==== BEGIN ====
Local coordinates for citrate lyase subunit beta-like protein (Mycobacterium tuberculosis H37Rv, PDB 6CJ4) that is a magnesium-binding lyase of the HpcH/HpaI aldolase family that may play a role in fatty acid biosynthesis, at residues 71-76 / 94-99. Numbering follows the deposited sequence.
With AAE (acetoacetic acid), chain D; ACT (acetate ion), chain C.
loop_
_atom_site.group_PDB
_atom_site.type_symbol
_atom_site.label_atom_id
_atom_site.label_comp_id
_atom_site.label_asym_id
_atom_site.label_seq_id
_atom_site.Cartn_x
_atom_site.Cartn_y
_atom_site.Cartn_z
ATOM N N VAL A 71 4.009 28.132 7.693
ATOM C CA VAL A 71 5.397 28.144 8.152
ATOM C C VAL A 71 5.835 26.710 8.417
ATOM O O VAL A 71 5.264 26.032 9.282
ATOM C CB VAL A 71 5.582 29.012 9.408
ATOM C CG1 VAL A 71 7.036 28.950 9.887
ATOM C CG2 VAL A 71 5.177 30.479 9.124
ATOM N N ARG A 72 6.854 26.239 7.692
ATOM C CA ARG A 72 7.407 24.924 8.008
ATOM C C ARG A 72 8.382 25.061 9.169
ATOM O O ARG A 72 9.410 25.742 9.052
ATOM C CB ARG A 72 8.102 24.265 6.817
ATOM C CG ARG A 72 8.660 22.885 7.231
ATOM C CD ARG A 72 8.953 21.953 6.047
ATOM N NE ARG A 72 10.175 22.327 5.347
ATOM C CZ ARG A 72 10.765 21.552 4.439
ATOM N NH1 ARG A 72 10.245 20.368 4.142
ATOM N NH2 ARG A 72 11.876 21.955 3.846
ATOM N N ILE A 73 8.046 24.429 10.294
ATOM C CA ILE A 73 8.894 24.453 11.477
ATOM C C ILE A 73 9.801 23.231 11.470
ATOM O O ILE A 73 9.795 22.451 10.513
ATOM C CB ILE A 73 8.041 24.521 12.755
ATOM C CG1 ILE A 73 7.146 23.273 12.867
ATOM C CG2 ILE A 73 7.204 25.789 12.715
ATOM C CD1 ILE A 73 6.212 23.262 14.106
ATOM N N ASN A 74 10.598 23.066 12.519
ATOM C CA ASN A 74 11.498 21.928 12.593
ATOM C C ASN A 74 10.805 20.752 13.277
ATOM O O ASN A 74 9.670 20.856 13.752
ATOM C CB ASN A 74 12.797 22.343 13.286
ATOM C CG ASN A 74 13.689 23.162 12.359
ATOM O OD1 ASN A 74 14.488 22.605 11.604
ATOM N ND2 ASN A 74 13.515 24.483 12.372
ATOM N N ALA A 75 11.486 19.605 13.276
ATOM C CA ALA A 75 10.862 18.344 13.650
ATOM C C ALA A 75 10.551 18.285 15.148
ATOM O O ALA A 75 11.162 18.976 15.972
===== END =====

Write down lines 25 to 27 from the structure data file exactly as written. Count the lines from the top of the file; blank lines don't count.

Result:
ATOM C CG ARG A 72 8.660 22.885 7.231
ATOM C CD ARG A 72 8.953 21.953 6.047
ATOM N NE ARG A 72 10.175 22.327 5.347